715 F2d 196 Brunet v. Boh Brothers Construction Co Inc

715 F.2d 196

Leon J. BRUNET, Jr., Plaintiff-Appellant,

No. 83-3120

Summary Calendar.

United States Court of Appeals,
Fifth Circuit.

Sept. 19, 1983.

Joshua A. Tilton, Baton Rouge, La., Kevin A. Galatas, New Orleans, La., for plaintiff-appellant.

Bienvenu, Foster Ryan & O'Bannon, H.F. Foster, III, New Orleans, La., for defendant-appellee.

Appeal from the United States District Court for the Eastern District of Louisiana.

Before BROWN, TATE and HIGGINBOTHAM, Circuit Judges.


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Leon Brunet sued his employer Boh Brothers Construction Co. under the Jones Act and general maritime law seeking damages for injuries sustained aboard a pile-driving barge. The district court granted summary judgment for Boh Brothers on the ground that the barge was not a Jones Act vessel. Brunet appeals. Finding that the court erred in holding as a matter of law that the barge was not a vessel, we reverse and remand.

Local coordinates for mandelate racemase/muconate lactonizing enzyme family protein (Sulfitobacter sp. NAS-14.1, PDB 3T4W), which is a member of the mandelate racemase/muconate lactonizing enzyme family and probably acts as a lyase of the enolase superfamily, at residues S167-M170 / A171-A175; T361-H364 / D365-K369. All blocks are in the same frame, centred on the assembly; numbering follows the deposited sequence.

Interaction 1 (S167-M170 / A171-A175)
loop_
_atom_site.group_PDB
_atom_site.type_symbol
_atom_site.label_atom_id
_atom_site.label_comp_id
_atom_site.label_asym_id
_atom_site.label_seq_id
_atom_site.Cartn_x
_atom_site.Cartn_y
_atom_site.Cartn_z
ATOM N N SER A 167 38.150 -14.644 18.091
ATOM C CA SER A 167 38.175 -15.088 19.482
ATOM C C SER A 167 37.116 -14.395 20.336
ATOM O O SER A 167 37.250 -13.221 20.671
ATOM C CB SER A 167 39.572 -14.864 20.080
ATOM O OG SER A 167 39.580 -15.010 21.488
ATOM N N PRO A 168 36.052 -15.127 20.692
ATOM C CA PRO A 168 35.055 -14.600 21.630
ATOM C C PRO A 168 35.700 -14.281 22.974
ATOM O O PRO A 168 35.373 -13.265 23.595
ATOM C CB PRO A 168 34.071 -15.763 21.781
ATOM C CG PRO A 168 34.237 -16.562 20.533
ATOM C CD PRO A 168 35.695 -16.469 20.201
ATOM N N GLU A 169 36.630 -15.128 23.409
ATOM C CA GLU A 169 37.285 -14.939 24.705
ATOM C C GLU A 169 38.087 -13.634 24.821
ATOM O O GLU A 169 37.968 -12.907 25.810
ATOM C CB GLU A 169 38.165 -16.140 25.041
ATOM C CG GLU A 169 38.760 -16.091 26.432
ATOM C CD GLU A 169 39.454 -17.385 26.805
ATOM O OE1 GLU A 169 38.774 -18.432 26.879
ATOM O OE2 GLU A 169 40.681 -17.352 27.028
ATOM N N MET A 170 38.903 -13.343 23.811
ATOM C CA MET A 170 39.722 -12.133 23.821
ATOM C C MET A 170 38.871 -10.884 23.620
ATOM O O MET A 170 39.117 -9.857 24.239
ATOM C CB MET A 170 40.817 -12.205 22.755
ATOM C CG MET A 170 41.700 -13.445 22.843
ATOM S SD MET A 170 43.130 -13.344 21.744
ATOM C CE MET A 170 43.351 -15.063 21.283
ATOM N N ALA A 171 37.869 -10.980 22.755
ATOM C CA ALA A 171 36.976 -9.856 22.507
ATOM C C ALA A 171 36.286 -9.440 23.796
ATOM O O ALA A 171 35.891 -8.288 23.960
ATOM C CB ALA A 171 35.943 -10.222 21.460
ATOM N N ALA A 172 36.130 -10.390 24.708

Brunet's accident occurred aboard a pile-driving barge known as the Barge 4000 Ringer. The barge consisted of several interlocking flexi-float platforms and carried a 150 ton crane that was being used to drive pilings into marshland near Galliano, Louisiana. The barge had been moved to this jobsite by tugboats and had been so moved within the Gulf region four times during the six months preceding the accident. At the time of the accident, the barge was moored by cables running from deck engines to pilings driven into the marsh. It was not self-propelled but could move short distances when the deck engines pulled the cables. The barge had no crew quarters but did have a shack that the workmen used for storing tools, avoiding inclement weather, and eating an occasional meal. Brunet and his fellow employees were expected to clean and repair the barge and to assist in the preparation of its movement to another jobsite.